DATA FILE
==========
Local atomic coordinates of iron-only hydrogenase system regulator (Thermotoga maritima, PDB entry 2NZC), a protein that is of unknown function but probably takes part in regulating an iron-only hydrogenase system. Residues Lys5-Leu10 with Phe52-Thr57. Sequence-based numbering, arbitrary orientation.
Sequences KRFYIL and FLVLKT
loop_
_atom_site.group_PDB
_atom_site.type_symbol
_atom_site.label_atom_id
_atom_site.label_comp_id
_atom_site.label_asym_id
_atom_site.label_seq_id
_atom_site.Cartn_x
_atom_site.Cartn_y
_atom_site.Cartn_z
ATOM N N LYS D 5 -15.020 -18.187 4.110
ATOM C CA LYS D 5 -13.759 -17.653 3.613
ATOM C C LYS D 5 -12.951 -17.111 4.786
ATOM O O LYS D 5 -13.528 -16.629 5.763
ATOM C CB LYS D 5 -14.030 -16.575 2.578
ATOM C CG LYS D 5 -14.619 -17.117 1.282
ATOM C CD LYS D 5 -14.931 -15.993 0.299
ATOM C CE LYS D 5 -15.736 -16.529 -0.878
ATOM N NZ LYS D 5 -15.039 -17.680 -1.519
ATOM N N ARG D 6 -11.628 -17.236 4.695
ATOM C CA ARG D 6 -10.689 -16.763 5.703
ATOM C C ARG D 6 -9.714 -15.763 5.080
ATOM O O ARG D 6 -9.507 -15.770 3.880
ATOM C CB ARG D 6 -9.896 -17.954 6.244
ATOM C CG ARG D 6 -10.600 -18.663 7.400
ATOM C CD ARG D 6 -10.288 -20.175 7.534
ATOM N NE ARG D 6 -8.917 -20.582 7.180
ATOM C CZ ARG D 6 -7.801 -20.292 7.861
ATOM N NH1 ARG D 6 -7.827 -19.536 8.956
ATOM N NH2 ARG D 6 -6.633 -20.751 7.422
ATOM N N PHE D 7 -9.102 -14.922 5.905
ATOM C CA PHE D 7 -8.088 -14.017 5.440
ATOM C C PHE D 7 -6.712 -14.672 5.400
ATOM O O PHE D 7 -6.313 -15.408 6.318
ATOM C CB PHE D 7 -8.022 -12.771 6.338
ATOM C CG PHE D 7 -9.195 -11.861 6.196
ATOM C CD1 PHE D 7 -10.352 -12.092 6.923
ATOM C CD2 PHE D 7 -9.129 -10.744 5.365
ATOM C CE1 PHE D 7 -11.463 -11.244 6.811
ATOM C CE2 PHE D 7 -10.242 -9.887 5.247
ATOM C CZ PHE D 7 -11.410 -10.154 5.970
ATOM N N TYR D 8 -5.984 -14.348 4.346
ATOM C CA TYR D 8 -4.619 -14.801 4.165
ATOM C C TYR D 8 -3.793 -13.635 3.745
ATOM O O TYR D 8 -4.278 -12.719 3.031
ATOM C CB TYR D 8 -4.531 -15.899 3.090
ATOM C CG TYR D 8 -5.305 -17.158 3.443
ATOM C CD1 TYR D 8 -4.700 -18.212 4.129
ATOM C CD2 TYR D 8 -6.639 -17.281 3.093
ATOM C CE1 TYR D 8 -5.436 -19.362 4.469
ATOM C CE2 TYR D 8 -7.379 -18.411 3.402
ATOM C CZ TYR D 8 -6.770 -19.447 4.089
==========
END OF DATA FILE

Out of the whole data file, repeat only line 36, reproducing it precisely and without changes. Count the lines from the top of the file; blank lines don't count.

ATOM O O PHE D 7 -6.313 -15.408 6.318